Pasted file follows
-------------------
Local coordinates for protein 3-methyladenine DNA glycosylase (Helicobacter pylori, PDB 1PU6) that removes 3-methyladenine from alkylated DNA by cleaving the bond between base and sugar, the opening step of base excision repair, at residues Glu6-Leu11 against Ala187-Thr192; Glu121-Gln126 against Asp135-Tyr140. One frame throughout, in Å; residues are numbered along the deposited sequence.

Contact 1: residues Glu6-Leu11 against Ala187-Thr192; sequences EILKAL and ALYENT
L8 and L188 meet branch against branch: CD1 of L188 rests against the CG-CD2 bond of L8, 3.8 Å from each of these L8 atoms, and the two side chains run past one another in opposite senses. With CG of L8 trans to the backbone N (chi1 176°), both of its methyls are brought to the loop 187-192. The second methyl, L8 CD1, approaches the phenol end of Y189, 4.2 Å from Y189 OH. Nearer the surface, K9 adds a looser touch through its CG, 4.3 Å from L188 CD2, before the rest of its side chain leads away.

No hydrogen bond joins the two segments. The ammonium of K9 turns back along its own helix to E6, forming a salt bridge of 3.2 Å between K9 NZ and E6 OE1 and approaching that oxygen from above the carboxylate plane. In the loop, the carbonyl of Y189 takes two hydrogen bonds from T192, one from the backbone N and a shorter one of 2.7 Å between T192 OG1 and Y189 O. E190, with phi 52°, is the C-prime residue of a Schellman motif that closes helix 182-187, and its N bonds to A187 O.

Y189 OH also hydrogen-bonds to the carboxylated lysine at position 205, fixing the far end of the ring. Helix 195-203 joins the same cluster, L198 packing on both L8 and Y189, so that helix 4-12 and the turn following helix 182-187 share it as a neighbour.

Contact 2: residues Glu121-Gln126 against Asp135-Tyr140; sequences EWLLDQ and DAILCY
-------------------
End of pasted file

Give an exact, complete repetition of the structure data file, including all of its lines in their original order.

Local coordinates for protein 3-methyladenine DNA glycosylase (Helicobacter pylori, PDB 1PU6) that removes 3-methyladenine from alkylated DNA by cleaving the bond between base and sugar, the opening step of base excision repair, at residues Glu6-Leu11 against Ala187-Thr192; Glu121-Gln126 against Asp135-Tyr140. One frame throughout, in Å; residues are numbered along the deposited sequence.

Contact 1: residues Glu6-Leu11 against Ala187-Thr192; sequences EILKAL and ALYENT
L8 and L188 meet branch against branch: CD1 of L188 rests against the CG-CD2 bond of L8, 3.8 Å from each of these L8 atoms, and the two side chains run past one another in opposite senses. With CG of L8 trans to the backbone N (chi1 176°), both of its methyls are brought to the loop 187-192. The second methyl, L8 CD1, approaches the phenol end of Y189, 4.2 Å from Y189 OH. Nearer the surface, K9 adds a looser touch through its CG, 4.3 Å from L188 CD2, before the rest of its side chain leads away.

No hydrogen bond joins the two segments. The ammonium of K9 turns back along its own helix to E6, forming a salt bridge of 3.2 Å between K9 NZ and E6 OE1 and approaching that oxygen from above the carboxylate plane. In the loop, the carbonyl of Y189 takes two hydrogen bonds from T192, one from the backbone N and a shorter one of 2.7 Å between T192 OG1 and Y189 O. E190, with phi 52°, is the C-prime residue of a Schellman motif that closes helix 182-187, and its N bonds to A187 O.

Y189 OH also hydrogen-bonds to the carboxylated lysine at position 205, fixing the far end of the ring. Helix 195-203 joins the same cluster, L198 packing on both L8 and Y189, so that helix 4-12 and the turn following helix 182-187 share it as a neighbour.

Contact 2: residues Glu121-Gln126 against Asp135-Tyr140; sequences EWLLDQ and DAILCY